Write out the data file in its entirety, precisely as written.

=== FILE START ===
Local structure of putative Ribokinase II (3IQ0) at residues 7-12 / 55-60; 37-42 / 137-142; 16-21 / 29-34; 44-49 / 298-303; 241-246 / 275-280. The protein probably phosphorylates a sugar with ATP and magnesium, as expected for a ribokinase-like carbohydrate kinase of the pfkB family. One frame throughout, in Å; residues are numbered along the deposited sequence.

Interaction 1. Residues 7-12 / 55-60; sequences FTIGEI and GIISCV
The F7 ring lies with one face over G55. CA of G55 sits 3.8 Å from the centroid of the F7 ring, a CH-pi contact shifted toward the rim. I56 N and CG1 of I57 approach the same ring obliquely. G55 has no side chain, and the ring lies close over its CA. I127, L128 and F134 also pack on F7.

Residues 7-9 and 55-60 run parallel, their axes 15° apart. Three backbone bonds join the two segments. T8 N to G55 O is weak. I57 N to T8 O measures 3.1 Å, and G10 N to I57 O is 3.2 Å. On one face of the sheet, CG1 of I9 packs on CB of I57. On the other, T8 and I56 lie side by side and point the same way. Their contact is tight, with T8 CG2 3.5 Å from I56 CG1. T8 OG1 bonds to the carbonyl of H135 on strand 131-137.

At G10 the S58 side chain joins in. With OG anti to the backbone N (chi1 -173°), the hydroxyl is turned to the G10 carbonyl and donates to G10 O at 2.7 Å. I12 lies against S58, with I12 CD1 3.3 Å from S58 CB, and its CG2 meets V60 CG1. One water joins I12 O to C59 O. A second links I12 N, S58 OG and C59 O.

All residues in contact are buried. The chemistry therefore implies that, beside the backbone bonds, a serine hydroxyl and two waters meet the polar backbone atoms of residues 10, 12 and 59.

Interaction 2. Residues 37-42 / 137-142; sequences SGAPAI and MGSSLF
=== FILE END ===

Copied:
Local structure of putative Ribokinase II (3IQ0) at residues 7-12 / 55-60; 37-42 / 137-142; 16-21 / 29-34; 44-49 / 298-303; 241-246 / 275-280. The protein probably phosphorylates a sugar with ATP and magnesium, as expected for a ribokinase-like carbohydrate kinase of the pfkB family. One frame throughout, in Å; residues are numbered along the deposited sequence.

Interaction 1. Residues 7-12 / 55-60; sequences FTIGEI and GIISCV
The F7 ring lies with one face over G55. CA of G55 sits 3.8 Å from the centroid of the F7 ring, a CH-pi contact shifted toward the rim. I56 N and CG1 of I57 approach the same ring obliquely. G55 has no side chain, and the ring lies close over its CA. I127, L128 and F134 also pack on F7.

Residues 7-9 and 55-60 run parallel, their axes 15° apart. Three backbone bonds join the two segments. T8 N to G55 O is weak. I57 N to T8 O measures 3.1 Å, and G10 N to I57 O is 3.2 Å. On one face of the sheet, CG1 of I9 packs on CB of I57. On the other, T8 and I56 lie side by side and point the same way. Their contact is tight, with T8 CG2 3.5 Å from I56 CG1. T8 OG1 bonds to the carbonyl of H135 on strand 131-137.

At G10 the S58 side chain joins in. With OG anti to the backbone N (chi1 -173°), the hydroxyl is turned to the G10 carbonyl and donates to G10 O at 2.7 Å. I12 lies against S58, with I12 CD1 3.3 Å from S58 CB, and its CG2 meets V60 CG1. One water joins I12 O to C59 O. A second links I12 N, S58 OG and C59 O.

All residues in contact are buried. The chemistry therefore implies that, beside the backbone bonds, a serine hydroxyl and two waters meet the polar backbone atoms of residues 10, 12 and 59.

Interaction 2. Residues 37-42 / 137-142; sequences SGAPAI and MGSSLF